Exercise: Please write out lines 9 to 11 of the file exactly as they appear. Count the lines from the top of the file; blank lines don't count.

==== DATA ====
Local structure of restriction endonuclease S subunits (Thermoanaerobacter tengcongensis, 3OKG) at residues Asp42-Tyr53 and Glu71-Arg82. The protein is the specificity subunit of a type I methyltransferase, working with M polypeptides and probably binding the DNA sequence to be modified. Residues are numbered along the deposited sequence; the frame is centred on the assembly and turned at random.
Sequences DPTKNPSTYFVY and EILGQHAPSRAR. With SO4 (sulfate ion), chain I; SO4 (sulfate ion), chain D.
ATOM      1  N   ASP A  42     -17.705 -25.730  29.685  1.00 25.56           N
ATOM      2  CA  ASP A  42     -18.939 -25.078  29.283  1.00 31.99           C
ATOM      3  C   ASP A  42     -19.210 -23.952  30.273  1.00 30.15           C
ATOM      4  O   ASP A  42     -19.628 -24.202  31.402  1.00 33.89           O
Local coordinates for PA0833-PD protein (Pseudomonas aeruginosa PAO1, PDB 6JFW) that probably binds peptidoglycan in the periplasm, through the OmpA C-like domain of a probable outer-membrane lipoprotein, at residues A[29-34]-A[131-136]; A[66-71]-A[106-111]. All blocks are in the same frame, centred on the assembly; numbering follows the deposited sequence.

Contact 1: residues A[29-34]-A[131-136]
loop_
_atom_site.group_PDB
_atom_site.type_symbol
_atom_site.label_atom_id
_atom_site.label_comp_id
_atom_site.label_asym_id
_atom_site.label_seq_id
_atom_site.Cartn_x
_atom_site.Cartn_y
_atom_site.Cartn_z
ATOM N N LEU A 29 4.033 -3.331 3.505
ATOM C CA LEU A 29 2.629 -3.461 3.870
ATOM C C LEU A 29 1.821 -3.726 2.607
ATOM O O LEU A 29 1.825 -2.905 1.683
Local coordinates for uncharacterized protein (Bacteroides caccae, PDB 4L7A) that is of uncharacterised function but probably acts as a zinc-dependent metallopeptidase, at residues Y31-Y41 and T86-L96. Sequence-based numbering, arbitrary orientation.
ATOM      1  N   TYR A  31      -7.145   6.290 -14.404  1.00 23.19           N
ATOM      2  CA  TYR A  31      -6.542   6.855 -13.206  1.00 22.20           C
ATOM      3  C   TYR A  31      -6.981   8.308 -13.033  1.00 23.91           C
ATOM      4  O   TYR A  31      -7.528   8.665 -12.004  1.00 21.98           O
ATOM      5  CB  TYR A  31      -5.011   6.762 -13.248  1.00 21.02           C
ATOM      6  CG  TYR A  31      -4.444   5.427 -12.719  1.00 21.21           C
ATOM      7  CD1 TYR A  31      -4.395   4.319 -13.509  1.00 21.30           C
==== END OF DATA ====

loop_
_atom_site.group_PDB
_atom_site.type_symbol